Toyota, Burrell keep their cool

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Toyota Motor Sales USA's search for a multicultural agency to build its image among youth led it to appoint one of the granddaddies of African-American marketing.

Toyota ended the competition, underway since spring, for its first multicultural shop by naming Burrell Communications Group, Chicago. Publicis Groupe in 1999 bought 49% of Burrell and in 2000 acquired Toyota's general market agency, Saatchi & Saatchi, Torrance, Calif.

The car maker undertook the agency search for the $25 million account after the Rev. Jesse Jackson and his Rainbow/Push Coalition, upset by a promotional postcard from Saatchi that showed a smiling mouth with a gold tooth crown in the shape of Toyota's RAV4 sport utility vehicle, threatened a boycott of the company.

The move is a significant one for Toyota, which has been trying to attract 20-something buyers to expand its aging owner base. For Publicis, it keeps a key client from going outside the network. But it's perhaps most significant for Burrell, the country's third-largest multicultural agency.

The win offers conservative Burrell a much-needed injection of cool necessary to compete with hot streetwise shops like Omnicom Group's Spike DDB, Bcom3 Group's Vigilante, and dRush, partly owned by Interpublic Group of Cos.

Burrell, with $175 million in 2000 billings and a fixture on the multicultural scene since 1971 with clients such as Coca-Cola Co., McDonald's Corp. and Sears, Roebuck & Co., has been fighting off incursions onto its turf by general market shops as they tap the influence of hip hop impresarios like Russell Simmons.

Burrell's strategy to reinvent itself started in Sept. 2000, when Burrell segmented its expertise into three categories-general, African-American and "Yurban" consumers.

As identified by the agency, Yurbans are young arbiters of cool who have growing spending power and who radiate influence on the world youth market. Burrell's g0al was to leverage its expertise by recognizing the more contemporary and diversified global subcultures in each group and defining how those consumers perceive and buy products and services.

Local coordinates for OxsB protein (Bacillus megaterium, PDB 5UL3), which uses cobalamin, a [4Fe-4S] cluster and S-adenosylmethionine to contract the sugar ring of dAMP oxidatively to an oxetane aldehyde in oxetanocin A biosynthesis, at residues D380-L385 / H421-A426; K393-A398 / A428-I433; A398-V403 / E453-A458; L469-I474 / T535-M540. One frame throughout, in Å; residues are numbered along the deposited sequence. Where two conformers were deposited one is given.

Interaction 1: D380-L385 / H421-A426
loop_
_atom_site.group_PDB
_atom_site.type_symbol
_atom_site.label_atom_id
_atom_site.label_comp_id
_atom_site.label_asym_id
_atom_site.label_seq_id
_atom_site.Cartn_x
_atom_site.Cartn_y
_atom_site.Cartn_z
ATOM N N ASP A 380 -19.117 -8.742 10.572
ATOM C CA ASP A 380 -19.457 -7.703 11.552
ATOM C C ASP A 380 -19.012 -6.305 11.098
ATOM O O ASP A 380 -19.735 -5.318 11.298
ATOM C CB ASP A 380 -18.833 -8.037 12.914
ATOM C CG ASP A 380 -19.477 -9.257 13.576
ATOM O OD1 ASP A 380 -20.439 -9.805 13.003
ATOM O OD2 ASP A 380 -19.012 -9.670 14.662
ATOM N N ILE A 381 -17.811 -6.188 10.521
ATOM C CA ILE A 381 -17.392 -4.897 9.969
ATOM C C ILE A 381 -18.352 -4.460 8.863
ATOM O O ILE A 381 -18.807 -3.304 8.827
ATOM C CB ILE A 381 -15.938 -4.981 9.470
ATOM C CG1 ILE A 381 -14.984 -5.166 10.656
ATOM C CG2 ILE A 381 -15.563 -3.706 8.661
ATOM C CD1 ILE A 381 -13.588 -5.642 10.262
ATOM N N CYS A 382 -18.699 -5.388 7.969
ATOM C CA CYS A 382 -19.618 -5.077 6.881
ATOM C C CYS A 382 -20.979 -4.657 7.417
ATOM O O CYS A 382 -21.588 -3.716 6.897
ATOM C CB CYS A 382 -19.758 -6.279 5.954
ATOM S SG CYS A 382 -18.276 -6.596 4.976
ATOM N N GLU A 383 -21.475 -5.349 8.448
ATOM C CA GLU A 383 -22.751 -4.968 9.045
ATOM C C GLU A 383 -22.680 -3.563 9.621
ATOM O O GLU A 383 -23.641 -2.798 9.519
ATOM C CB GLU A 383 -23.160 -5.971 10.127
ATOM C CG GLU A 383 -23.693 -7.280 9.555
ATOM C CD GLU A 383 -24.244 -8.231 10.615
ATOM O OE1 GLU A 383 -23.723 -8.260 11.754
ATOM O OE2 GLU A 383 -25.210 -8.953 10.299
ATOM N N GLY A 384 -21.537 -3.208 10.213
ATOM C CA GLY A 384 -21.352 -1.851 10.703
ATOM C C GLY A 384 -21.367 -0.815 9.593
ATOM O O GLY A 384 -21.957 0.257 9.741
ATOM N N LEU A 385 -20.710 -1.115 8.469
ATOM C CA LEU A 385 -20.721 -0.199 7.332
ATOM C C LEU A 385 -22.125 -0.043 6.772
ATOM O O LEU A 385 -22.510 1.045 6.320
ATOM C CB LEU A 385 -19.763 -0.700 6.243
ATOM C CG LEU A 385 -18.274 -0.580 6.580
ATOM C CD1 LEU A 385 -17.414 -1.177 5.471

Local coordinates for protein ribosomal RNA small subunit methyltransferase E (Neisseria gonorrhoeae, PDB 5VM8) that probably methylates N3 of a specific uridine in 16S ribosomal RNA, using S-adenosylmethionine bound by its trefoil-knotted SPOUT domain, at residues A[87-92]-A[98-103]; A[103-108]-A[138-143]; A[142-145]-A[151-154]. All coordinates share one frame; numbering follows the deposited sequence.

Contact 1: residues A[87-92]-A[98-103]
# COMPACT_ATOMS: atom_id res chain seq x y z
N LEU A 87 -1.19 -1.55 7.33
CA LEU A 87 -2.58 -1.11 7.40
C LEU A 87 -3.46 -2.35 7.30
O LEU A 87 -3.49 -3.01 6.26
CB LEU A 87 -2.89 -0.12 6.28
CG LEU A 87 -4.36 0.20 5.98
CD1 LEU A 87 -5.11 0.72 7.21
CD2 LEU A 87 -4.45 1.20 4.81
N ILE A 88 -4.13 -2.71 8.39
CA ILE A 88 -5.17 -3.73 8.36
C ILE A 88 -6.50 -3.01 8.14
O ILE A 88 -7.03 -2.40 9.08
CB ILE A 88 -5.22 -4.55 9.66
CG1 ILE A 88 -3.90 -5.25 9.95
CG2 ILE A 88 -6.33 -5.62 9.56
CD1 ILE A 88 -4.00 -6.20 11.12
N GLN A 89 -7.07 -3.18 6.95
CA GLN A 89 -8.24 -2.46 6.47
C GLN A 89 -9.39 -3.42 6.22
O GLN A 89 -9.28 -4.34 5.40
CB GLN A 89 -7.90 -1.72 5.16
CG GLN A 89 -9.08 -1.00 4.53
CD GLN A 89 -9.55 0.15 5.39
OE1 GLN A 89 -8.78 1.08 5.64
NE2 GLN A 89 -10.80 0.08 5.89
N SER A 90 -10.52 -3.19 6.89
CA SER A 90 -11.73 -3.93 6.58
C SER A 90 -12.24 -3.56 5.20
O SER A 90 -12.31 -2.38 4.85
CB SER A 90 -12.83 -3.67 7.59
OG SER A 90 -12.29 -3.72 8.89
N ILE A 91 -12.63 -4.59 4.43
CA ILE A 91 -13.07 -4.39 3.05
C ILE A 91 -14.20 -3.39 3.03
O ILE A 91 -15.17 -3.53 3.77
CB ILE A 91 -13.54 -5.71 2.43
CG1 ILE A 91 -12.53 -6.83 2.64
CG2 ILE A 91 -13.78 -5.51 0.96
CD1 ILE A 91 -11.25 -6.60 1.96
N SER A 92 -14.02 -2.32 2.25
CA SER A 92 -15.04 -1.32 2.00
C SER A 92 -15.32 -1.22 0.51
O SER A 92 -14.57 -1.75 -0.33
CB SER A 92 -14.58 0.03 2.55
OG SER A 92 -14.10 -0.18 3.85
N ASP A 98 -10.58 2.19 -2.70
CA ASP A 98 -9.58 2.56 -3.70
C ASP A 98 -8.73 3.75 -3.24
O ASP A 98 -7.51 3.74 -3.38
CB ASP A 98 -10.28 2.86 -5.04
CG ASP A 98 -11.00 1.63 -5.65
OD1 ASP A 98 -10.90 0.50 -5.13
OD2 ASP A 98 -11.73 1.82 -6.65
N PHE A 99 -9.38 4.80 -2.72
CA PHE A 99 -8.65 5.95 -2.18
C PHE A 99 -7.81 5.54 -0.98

"Everybody is looking for credible ways to merchandise themselves. Yurban is giving us that," said Mike DeMaio, Burrell's managing director-corporate operations.

Said Chairman-CEO Tom Burrell: "It's a very natural progression from where we've been. There's no segment more complex or difficult than the African-American market. If you can speak to that segment, you can speak to any segment."

Since Sept. 2000, Burrell has won Verizon Communications and Adidas basketball shoes and was named General Mills' agency for its $65 million African-American business. Burrell also said it is in negotiations with Hewlett-Packard Co. for its African-American marketing business.

The bulk of Burrell's billings still come from African-American marketing assignments, but Mr. DeMaio said 15% to 20% of its work is now targeted toward the general market.

McGhee Williams, managing director-marketing innovations at Burrell, said most people inaccurately view urban influence as African-American. Rather, she said, "Yurban equals lifestyle and attitude."

There are 10 million urban youth between the ages of 12 and 24 who spent $70.3 billion in 2000 and who influence the the spending of another 40 million American peers, according to Burrell's interpretation of Packaged Facts' U.S. Urban Youth Market Report.

To stay on top of Yurban trends, Burrell created several research tools, including emerging adults and global tween surveys as well as Yurban I.Q. It also created a 20/20 Yurban "immersion" team of street-smart consumers across 30 markets trained to spot ways to authenticate brands through social codes of acceptance and street lingo passwords. Because of the massive influence entertainment has on the youth culture, Burrell sees its future in entertainment.

Contributing: Jean Halliday

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